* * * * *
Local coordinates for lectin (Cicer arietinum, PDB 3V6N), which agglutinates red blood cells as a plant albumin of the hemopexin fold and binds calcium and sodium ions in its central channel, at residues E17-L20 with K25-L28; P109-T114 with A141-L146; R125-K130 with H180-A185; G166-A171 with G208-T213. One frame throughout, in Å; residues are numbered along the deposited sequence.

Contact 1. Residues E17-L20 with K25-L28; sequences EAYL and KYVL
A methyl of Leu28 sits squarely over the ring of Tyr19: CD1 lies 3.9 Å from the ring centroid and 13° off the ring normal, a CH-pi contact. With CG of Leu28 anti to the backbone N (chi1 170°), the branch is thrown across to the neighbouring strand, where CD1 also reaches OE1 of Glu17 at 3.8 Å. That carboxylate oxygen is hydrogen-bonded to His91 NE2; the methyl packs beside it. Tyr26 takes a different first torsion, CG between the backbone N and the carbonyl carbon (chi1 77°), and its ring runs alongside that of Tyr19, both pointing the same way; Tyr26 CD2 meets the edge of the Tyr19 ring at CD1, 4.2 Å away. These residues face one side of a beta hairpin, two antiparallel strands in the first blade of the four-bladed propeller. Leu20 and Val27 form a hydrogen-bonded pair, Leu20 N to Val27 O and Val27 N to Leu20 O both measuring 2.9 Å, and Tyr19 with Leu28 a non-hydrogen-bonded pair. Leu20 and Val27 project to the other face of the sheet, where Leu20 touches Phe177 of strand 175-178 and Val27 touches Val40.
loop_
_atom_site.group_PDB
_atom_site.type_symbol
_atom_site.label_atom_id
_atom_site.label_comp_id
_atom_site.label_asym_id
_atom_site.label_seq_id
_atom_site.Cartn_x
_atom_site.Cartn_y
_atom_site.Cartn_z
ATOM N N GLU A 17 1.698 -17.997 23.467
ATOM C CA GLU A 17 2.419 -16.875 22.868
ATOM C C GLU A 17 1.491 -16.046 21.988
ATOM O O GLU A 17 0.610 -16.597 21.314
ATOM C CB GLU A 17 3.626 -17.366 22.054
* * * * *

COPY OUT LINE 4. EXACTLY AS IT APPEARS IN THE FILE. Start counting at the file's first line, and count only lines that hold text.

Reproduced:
loop_